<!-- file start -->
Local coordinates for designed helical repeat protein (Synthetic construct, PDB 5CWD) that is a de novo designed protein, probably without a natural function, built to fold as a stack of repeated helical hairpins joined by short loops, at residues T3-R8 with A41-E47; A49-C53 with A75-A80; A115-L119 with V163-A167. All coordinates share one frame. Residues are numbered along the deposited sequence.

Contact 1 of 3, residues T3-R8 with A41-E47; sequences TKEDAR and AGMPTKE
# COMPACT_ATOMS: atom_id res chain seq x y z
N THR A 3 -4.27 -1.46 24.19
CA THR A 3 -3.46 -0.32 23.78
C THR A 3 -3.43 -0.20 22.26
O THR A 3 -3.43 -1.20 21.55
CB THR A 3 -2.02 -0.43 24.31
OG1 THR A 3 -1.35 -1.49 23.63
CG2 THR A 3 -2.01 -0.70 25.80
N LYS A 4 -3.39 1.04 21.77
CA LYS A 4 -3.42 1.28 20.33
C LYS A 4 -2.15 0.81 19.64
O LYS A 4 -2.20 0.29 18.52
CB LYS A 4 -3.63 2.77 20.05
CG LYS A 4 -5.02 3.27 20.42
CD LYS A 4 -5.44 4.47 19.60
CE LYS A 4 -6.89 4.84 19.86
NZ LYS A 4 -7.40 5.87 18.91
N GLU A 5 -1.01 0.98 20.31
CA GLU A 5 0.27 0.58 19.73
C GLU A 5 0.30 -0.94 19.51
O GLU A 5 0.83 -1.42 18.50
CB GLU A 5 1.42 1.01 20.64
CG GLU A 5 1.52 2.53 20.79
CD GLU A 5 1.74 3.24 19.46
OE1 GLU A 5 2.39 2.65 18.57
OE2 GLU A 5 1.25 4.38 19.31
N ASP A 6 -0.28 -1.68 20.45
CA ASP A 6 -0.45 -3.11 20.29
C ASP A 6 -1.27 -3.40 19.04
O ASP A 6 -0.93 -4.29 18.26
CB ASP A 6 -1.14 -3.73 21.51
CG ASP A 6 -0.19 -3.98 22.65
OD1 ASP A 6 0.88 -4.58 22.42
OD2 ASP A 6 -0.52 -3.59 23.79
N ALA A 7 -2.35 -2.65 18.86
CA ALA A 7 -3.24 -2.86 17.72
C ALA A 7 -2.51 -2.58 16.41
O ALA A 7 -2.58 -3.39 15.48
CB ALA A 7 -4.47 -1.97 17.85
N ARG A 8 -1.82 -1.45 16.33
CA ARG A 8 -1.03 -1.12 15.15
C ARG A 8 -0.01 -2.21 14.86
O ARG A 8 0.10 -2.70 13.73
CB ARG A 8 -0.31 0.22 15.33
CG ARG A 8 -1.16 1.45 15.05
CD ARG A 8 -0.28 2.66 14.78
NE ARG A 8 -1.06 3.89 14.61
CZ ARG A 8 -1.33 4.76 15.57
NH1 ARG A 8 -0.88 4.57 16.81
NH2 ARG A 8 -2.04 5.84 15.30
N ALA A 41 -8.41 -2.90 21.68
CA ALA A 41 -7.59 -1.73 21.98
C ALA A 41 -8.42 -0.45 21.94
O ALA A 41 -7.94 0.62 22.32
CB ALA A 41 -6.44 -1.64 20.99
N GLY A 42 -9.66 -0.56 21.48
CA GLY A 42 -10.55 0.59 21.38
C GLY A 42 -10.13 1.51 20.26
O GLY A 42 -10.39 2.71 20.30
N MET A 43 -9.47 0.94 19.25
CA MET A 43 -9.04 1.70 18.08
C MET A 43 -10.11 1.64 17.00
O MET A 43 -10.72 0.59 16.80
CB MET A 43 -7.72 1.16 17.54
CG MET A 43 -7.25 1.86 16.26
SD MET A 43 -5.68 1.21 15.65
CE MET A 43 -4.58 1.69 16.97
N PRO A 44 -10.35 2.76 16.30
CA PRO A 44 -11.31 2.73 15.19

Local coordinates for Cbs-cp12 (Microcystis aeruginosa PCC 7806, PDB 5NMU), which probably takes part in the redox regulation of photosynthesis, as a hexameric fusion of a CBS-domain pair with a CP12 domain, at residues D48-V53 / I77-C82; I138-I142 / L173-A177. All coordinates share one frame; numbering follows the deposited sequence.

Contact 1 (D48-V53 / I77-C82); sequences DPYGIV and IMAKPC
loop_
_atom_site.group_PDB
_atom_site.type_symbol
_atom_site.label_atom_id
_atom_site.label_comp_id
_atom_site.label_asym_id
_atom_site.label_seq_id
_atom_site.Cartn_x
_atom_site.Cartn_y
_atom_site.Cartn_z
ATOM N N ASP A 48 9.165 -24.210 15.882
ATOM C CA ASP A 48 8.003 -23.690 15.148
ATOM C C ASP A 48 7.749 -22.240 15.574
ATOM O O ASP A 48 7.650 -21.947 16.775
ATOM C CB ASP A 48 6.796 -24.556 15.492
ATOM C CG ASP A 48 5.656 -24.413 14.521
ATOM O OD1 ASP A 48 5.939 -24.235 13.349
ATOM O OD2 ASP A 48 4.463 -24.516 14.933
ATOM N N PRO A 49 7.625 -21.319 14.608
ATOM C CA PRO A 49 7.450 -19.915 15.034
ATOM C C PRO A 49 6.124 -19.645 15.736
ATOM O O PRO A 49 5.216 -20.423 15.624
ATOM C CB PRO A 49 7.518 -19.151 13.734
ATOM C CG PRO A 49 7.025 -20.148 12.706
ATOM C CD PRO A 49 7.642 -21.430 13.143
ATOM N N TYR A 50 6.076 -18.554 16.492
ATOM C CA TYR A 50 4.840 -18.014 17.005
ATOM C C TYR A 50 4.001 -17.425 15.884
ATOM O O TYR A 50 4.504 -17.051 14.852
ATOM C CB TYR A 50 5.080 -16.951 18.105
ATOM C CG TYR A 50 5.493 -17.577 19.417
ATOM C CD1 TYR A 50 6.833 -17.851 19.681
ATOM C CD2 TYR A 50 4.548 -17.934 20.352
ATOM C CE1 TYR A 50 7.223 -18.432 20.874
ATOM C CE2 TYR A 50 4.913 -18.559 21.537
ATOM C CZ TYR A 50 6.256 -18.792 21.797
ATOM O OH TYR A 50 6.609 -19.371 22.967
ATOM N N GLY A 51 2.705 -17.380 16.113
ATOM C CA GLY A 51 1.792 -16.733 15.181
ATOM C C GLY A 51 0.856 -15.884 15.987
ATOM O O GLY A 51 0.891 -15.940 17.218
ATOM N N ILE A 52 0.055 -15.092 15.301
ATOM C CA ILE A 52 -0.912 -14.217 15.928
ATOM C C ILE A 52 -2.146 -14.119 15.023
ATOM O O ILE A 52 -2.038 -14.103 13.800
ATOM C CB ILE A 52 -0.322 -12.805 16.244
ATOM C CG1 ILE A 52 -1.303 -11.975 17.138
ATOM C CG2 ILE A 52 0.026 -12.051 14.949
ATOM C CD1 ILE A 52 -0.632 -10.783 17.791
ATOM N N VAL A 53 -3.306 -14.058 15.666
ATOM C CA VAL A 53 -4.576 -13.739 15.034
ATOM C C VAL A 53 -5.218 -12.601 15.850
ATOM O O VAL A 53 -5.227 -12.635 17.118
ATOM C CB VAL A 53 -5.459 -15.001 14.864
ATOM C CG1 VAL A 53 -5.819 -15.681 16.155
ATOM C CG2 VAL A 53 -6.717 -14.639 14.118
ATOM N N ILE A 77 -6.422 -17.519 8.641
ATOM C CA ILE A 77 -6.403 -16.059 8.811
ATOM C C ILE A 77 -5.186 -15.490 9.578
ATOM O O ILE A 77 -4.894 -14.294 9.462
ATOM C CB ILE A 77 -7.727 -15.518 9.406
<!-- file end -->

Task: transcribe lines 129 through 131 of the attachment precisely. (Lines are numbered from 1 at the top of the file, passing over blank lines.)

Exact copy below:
ATOM C CG2 VAL A 53 -6.717 -14.639 14.118
ATOM N N ILE A 77 -6.422 -17.519 8.641
ATOM C CA ILE A 77 -6.403 -16.059 8.811